As a Microsoft Partner, you’re probably very product-driven by nature. You’re more than comfortable talking about Office 365 or Azure solutions. After all, you’ve mastered the language of technology to perfection – which is great, but this alone will not help you attract new customers. Why not? Because many other Microsoft Partners sell the same product or service as you do. If you want to distinguish yourself, you should communicate the ‘WHAT,’ ‘HOW,’ and – most of all – ‘WHY’ of your one-of-a-kind approach. But what exactly is the role of this WHY in your marketing strategy?

It starts with the WHY, but it doesn’t end there!

Why do you get up in the morning? Why did you choose this job? What drives you? Current and future customers want to know the answers to these questions, as they explain the raison d’être of your organization. They also help you strengthen your message as well as your relationship with customers. Briefly put, it’s paramount that you define and communicate your WHY. But in doing so, be wary of a common pitfall – don’t think your proposition starts and ends with your WHY. After all, each of the WHY questions is about you. Although it’s essential for your customer to know who he’s doing business with and why he should prefer you over other Microsoft Partners, he’s the one you should be talking about most of the time. Keep in mind that your customer has his own concerns, challenges, and ambitions. He has his own WHY, and you can’t shove it aside.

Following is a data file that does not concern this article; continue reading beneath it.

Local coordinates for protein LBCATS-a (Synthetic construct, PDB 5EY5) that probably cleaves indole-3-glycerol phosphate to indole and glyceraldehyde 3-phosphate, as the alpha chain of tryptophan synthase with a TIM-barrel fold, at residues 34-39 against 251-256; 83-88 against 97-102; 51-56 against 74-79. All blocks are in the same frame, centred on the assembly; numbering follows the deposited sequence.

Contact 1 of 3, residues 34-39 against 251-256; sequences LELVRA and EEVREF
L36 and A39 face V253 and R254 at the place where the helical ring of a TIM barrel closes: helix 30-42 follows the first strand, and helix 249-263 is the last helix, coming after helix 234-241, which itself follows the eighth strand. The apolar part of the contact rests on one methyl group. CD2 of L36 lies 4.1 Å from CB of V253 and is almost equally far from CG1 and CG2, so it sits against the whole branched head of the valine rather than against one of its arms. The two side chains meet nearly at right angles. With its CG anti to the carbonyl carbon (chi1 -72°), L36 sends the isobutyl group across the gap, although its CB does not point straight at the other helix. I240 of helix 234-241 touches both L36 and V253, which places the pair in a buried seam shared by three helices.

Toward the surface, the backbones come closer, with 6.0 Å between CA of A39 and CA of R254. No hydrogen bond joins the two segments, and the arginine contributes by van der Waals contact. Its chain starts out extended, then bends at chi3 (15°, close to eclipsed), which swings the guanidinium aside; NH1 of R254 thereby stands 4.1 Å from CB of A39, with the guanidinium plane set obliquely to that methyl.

Bridge the gap: the WHY of the conversation between you and your customer

Start by putting yourself in your customer or prospect’s shoes to familiarize yourself with his need. What problem can you solve for him? Be specific. ‘We offer a cloud solution’ does not answer the question. But the following does: ‘We facilitate a modern workplace by using the cloud.’

Remember that customers always come knocking at your door for one of three reasons. They want to:

  • Acquire more customers, revenue, and money;
  • Reduce costs;
  • Improve user convenience and/or processes.

Talk to your customer to determine in which category he falls. Then, decide how you can respond to his need. How? Ask where your customer is now and where he wants to be in six months. The bridge between these two points is his need. That’s the WHY of your conversation. If you focus on this WHY, you and your customer will get on the same page!

Need help preparing and communicating your WHY? Read what Boost your Business can do for you.